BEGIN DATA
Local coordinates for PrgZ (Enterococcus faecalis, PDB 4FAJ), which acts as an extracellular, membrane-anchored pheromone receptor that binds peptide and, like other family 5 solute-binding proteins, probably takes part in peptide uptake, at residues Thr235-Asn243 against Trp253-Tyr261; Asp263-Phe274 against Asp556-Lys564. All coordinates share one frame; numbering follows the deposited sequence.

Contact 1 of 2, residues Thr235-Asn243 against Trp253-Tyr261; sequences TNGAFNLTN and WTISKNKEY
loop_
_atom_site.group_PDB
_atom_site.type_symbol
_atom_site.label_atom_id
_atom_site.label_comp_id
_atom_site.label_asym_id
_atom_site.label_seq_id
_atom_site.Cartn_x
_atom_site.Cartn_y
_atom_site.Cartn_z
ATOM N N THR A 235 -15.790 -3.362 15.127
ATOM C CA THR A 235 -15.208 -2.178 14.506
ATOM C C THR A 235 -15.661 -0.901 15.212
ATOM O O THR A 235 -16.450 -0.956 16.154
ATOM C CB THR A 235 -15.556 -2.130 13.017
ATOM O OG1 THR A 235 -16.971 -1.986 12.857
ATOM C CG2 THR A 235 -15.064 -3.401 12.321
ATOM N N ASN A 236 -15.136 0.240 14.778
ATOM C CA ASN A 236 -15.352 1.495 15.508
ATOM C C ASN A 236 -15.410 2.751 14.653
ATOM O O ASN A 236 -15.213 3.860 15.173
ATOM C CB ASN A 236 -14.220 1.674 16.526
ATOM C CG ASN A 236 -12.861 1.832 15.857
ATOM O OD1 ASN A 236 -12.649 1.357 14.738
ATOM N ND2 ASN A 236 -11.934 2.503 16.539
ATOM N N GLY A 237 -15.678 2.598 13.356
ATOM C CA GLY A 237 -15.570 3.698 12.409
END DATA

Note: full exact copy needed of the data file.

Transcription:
Local coordinates for PrgZ (Enterococcus faecalis, PDB 4FAJ), which acts as an extracellular, membrane-anchored pheromone receptor that binds peptide and, like other family 5 solute-binding proteins, probably takes part in peptide uptake, at residues Thr235-Asn243 against Trp253-Tyr261; Asp263-Phe274 against Asp556-Lys564. All coordinates share one frame; numbering follows the deposited sequence.

Contact 1 of 2, residues Thr235-Asn243 against Trp253-Tyr261; sequences TNGAFNLTN and WTISKNKEY
loop_
_atom_site.group_PDB
_atom_site.type_symbol
_atom_site.label_atom_id
_atom_site.label_comp_id
_atom_site.label_asym_id
_atom_site.label_seq_id
_atom_site.Cartn_x
_atom_site.Cartn_y
_atom_site.Cartn_z
ATOM N N THR A 235 -15.790 -3.362 15.127
ATOM C CA THR A 235 -15.208 -2.178 14.506
ATOM C C THR A 235 -15.661 -0.901 15.212
ATOM O O THR A 235 -16.450 -0.956 16.154
ATOM C CB THR A 235 -15.556 -2.130 13.017
ATOM O OG1 THR A 235 -16.971 -1.986 12.857
ATOM C CG2 THR A 235 -15.064 -3.401 12.321
ATOM N N ASN A 236 -15.136 0.240 14.778
ATOM C CA ASN A 236 -15.352 1.495 15.508
ATOM C C ASN A 236 -15.410 2.751 14.653
ATOM O O ASN A 236 -15.213 3.860 15.173
ATOM C CB ASN A 236 -14.220 1.674 16.526
ATOM C CG ASN A 236 -12.861 1.832 15.857
ATOM O OD1 ASN A 236 -12.649 1.357 14.738
ATOM N ND2 ASN A 236 -11.934 2.503 16.539
ATOM N N GLY A 237 -15.678 2.598 13.356
ATOM C CA GLY A 237 -15.570 3.698 12.409